Any Ideas? Think Tanks and Policy Analysis in Canada Donald E. Abelson
Introduction At different times and in different contexts, they have been described as brain trusts, idea brokers, laboratories for ideas, public policy research institutes, policy clubs and policy planning organizations. But in the mainstream media and in the academic literature, they are best known as think tanks. Although the vast majority of the world’s 5,000 or more think tanks are located in the United States, most advanced and developing countries count think tanks among the many types of non-governmental organizations that engage in research and analysis. Along with interest groups, trade associations, human rights organizations, advocacy networks and a handful of other bodies, think tanks rely on their expertise and knowledge to influence public opinion and public policy. What has distinguished think tanks in the past from the other organizations mentioned above is their reputation for being objective, scientific and non-partisan. However, in recent years, as think tanks have become more invested in the outcome of key policy debates, their image as scholarly and policy neutral organizations has been called into question. Indeed, by combining policy research with political advocacy, it has become increasingly difficult to differentiate between think tanks, lobbyists, consultants and interest groups.
As think tanks have come to occupy a stronger presence in the policy-making community, academic interest in their role and function has intensified. While some scholars (Rich, 2004; Abelson, 1996; Stone, 1996; McGann, 1995; Ricci, 1993; Smith, 1991; and Weaver, 1989) have been preoccupied with how and to what extent think tanks have been able to access the highest levels of the American government, others have paid close attention to how think tanks have tried to make an impact in Westminister parliamentary democracies such as
Canada and Great Britain (Savoie, 2003; Baier and Bakvis, 2001; Lindquist, 1998; and Dobuzinskis, 1996). This research has led to several comparative studies in the field (Stone et al, 2004 and 1998; and McGann and Weaver, 2000) which have focused on, among other things, the extent to which different political systems facilitate or frustrate the efforts of think tanks to participate in the policy-making process. For example, there have been several recent studies (Abelson, 2002; and Abelson and Carberry, 1998) that have tried to explain why American think tanks enjoy far more visibility and prominence than their Canadian counterparts. I have argued elsewhere (Abelson, 2002) that in a country like the United States where political parties are weak, where political power is shared among different branches, and where there is a revolving door between the upper echelons of the bureaucracy and the policy research community, think tanks have multiple opportunities to convey their ideas. Conversely, in Canada where political power is concentrated in the hands of the executive and where strict party discipline is enforced, think tanks have far fewer access points.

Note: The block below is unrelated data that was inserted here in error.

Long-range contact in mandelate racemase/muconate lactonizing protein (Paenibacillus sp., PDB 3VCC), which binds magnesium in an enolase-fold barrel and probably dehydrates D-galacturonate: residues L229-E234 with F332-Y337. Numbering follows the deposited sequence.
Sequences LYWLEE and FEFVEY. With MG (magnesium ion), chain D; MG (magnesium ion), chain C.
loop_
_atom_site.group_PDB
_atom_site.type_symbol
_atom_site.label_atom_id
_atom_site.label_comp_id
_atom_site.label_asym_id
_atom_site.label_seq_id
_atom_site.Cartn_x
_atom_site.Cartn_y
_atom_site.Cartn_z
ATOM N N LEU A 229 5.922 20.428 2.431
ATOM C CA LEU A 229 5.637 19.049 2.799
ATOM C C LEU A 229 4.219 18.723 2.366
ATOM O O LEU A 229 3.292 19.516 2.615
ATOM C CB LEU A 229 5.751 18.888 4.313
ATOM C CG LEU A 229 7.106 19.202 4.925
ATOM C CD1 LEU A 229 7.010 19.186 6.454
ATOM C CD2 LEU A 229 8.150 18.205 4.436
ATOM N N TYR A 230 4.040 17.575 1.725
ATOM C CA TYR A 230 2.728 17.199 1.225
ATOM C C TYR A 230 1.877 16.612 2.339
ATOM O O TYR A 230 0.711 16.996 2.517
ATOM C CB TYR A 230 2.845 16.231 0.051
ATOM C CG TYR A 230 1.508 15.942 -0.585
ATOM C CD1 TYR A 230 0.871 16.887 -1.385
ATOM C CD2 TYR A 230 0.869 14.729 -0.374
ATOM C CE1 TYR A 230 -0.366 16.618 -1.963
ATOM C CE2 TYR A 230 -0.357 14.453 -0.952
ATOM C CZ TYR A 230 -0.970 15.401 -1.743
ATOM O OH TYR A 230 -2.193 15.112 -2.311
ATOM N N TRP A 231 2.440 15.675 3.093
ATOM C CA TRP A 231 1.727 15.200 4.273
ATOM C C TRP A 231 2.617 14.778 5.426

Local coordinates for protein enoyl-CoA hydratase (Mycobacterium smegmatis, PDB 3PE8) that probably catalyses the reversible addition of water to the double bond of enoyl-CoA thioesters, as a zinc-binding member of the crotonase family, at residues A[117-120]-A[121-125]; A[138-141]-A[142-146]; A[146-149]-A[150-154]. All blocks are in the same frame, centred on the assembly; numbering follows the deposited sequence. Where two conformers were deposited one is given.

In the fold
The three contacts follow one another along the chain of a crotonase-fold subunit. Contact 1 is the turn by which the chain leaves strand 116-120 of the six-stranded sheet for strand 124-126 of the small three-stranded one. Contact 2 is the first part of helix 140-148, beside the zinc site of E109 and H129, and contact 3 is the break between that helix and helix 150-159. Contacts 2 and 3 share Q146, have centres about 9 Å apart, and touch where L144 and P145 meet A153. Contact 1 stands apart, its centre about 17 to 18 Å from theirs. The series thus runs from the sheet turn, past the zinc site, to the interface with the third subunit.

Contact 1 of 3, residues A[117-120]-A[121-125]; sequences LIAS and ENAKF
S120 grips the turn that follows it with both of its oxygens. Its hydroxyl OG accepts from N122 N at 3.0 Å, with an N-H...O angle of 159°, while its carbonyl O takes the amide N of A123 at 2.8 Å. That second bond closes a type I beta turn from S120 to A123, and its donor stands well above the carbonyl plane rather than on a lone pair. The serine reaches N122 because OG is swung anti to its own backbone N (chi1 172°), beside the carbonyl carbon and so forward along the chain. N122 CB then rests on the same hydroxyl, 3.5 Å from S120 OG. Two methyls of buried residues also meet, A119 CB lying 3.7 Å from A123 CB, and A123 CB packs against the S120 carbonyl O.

Throughout the chapter, some similarities and differences between Canadian and American think tanks will be highlighted, but this will not be the focus of the study. Rather, the purpose here is two-fold: to examine the diversity of Canadian think tanks and their efforts to inject ideas into the body politic and to discuss how scholars can offer more informed insights about the nature and impact of think tank influence. In providing an overview of Canada’s think tank community, particular emphasis will be placed on the types of policy research and analysis these organizations produce and some of the many projects in which they are engaged. What we will discover is that think tanks in Canada examine a wide range of issues and elect to showcase their findings in different ways. Some think tanks, including C.D. Howe place considerable emphasis on hiring academics from universities to write peer-reviewed studies. Although many of their publications are produced in house, the vast majority are contracted out. By contrast, think tanks such as the Caledon Institute (Battle, 2004) rely on their small staff to conduct research and analysis on social policy issues ranging from how to build vibrant communities to the various ways to reduce poverty. And ironically, there are some think tanks that until recently, have produced very little research. Instead of devoting their time and energy to preparing studies, think tanks such as Ottawa’s Public Policy Forum (PPF), prefer building networks between government, and the private and non-profit sectors. In short, think tanks do not place the same priority on providing rigorous policy analysis, nor do they necessarily measure their success by the number of publications they produce. As will be discussed, both think tanks and the scholars that study them have very different notions of what constitutes influence and how it should be assessed. However, if scholars are to make further inroads into this field of inquiry, they can no longer afford to make sweeping and unsubstantiated assertions about how much or little influence think tanks in Canada wield.